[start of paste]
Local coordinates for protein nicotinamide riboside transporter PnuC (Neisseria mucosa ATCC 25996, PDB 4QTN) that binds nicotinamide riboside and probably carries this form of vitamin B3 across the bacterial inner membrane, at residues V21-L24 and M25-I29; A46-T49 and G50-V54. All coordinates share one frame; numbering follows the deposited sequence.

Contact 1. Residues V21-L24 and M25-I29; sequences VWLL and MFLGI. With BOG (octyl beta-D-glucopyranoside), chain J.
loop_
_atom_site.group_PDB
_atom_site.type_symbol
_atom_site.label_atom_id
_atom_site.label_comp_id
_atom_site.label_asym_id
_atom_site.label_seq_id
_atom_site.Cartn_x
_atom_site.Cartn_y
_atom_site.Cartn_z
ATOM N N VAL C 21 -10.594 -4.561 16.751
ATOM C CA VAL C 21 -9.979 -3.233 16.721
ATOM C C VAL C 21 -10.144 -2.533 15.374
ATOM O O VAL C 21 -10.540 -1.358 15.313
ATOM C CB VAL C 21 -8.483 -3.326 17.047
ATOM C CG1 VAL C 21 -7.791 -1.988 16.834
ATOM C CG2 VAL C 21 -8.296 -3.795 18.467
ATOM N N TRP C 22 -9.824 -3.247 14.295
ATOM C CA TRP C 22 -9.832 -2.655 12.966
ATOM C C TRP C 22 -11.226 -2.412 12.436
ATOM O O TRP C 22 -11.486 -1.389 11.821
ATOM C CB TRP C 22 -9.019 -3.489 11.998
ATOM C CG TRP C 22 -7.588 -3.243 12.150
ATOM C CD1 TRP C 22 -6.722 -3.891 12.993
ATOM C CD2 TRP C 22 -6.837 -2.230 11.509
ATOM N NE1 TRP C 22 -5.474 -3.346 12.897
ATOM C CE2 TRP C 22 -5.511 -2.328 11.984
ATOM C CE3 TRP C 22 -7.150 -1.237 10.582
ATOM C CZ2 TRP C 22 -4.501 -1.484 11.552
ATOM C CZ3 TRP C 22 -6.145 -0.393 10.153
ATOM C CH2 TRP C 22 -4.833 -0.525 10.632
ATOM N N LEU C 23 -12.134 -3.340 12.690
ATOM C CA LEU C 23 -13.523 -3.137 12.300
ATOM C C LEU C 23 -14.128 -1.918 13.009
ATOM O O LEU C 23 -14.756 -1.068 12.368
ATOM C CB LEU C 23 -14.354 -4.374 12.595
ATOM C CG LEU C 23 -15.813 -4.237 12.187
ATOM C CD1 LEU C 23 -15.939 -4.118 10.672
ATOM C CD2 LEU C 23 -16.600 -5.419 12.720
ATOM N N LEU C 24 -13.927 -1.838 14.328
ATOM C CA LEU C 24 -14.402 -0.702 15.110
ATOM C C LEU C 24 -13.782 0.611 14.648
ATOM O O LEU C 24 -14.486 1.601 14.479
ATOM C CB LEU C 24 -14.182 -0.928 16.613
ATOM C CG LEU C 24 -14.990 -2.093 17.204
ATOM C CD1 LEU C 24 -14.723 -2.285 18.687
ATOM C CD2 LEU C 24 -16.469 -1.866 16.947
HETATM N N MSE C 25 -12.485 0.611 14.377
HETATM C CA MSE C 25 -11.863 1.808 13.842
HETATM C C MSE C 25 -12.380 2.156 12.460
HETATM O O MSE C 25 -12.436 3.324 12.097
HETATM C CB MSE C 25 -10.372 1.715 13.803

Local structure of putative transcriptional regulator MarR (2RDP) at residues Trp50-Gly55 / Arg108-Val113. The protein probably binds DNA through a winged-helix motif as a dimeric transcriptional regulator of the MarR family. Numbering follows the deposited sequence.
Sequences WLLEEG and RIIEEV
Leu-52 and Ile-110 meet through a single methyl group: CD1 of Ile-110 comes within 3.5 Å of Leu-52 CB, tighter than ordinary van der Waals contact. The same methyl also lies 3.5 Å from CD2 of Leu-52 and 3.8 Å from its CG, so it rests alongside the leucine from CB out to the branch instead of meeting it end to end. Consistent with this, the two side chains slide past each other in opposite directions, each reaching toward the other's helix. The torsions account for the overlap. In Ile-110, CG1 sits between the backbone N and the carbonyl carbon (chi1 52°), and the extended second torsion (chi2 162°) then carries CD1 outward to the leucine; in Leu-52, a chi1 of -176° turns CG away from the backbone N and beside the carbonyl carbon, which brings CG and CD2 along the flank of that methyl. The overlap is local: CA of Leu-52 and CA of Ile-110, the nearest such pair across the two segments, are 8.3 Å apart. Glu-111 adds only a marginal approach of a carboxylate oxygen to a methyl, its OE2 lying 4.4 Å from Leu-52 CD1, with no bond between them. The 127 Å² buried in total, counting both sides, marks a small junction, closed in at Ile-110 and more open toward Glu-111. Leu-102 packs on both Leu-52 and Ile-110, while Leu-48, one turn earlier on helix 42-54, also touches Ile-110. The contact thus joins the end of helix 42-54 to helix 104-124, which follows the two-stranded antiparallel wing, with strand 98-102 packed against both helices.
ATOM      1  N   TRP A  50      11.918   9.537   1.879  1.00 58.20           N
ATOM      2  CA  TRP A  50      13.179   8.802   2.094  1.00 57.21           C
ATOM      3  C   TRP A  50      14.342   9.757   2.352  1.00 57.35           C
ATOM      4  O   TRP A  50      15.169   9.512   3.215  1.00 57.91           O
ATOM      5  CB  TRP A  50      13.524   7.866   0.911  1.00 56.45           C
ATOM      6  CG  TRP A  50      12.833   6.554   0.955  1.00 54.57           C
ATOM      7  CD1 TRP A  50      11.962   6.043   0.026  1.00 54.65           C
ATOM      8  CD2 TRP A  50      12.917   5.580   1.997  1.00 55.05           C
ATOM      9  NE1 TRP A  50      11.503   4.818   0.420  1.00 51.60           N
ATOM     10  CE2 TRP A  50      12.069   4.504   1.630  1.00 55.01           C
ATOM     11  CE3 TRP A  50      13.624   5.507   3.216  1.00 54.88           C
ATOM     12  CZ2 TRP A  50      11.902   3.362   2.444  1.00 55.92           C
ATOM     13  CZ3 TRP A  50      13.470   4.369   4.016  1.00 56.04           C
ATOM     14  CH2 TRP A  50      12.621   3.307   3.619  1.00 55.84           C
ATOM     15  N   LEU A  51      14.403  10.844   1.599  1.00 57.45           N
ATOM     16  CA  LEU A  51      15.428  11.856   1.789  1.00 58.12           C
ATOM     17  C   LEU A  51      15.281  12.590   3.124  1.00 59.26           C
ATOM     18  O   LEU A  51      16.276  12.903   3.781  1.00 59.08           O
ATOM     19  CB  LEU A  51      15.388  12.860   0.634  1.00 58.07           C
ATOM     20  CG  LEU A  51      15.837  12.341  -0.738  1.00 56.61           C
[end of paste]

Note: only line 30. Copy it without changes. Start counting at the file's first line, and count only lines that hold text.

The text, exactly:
ATOM C CE3 TRP C 22 -7.150 -1.237 10.582